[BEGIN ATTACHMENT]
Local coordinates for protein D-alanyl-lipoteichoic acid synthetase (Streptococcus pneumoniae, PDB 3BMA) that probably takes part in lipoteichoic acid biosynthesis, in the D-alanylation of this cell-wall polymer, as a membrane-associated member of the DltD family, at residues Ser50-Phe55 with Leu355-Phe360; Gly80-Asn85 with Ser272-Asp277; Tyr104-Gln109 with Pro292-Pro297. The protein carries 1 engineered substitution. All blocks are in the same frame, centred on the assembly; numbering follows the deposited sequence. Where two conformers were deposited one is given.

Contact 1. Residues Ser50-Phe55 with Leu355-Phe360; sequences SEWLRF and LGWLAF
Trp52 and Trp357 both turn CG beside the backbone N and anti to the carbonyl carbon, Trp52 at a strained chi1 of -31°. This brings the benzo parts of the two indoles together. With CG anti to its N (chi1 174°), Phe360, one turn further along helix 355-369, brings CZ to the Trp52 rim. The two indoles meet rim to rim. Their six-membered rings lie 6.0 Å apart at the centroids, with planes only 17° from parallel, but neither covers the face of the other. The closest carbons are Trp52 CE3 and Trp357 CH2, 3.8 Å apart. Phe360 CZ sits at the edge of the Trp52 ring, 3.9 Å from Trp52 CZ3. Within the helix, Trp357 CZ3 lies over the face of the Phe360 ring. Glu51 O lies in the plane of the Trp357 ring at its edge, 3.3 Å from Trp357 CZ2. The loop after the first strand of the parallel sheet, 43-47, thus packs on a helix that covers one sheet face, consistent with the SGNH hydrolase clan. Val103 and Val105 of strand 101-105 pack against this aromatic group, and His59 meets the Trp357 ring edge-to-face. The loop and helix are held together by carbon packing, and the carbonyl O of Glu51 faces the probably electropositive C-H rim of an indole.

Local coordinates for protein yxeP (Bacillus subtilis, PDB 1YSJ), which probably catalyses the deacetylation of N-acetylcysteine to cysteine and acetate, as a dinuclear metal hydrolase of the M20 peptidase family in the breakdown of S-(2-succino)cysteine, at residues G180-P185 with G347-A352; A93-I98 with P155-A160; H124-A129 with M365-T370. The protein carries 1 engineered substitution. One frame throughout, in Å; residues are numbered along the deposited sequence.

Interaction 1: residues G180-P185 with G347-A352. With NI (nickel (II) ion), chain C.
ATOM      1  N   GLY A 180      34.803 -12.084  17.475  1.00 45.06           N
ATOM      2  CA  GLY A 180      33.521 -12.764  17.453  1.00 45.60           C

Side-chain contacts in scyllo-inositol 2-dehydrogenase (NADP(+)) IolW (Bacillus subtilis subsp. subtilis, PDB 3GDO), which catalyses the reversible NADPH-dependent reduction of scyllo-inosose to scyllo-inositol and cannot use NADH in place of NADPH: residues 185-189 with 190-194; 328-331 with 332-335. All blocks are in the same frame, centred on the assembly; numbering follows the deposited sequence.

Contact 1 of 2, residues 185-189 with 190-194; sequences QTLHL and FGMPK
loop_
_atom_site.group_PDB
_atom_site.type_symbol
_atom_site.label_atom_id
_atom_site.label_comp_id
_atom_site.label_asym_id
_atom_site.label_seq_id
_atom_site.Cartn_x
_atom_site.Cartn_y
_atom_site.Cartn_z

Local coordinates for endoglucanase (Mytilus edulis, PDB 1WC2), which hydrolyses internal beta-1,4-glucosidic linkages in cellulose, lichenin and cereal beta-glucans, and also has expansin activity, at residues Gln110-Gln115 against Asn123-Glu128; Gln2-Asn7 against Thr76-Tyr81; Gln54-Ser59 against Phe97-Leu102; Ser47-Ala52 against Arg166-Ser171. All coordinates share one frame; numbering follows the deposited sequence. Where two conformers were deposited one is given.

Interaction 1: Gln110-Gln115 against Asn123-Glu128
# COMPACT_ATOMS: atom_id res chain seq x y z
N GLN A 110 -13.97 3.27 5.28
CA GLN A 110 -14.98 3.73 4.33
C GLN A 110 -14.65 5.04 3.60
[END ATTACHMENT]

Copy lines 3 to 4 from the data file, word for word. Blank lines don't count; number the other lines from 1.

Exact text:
Trp52 and Trp357 both turn CG beside the backbone N and anti to the carbonyl carbon, Trp52 at a strained chi1 of -31°. This brings the benzo parts of the two indoles together. With CG anti to its N (chi1 174°), Phe360, one turn further along helix 355-369, brings CZ to the Trp52 rim. The two indoles meet rim to rim. Their six-membered rings lie 6.0 Å apart at the centroids, with planes only 17° from parallel, but neither covers the face of the other. The closest carbons are Trp52 CE3 and Trp357 CH2, 3.8 Å apart. Phe360 CZ sits at the edge of the Trp52 ring, 3.9 Å from Trp52 CZ3. Within the helix, Trp357 CZ3 lies over the face of the Phe360 ring. Glu51 O lies in the plane of the Trp357 ring at its edge, 3.3 Å from Trp357 CZ2. The loop after the first strand of the parallel sheet, 43-47, thus packs on a helix that covers one sheet face, consistent with the SGNH hydrolase clan. Val103 and Val105 of strand 101-105 pack against this aromatic group, and His59 meets the Trp357 ring edge-to-face. The loop and helix are held together by carbon packing, and the carbonyl O of Glu51 faces the probably electropositive C-H rim of an indole.

Local coordinates for protein yxeP (Bacillus subtilis, PDB 1YSJ), which probably catalyses the deacetylation of N-acetylcysteine to cysteine and acetate, as a dinuclear metal hydrolase of the M20 peptidase family in the breakdown of S-(2-succino)cysteine, at residues G180-P185 with G347-A352; A93-I98 with P155-A160; H124-A129 with M365-T370. The protein carries 1 engineered substitution. One frame throughout, in Å; residues are numbered along the deposited sequence.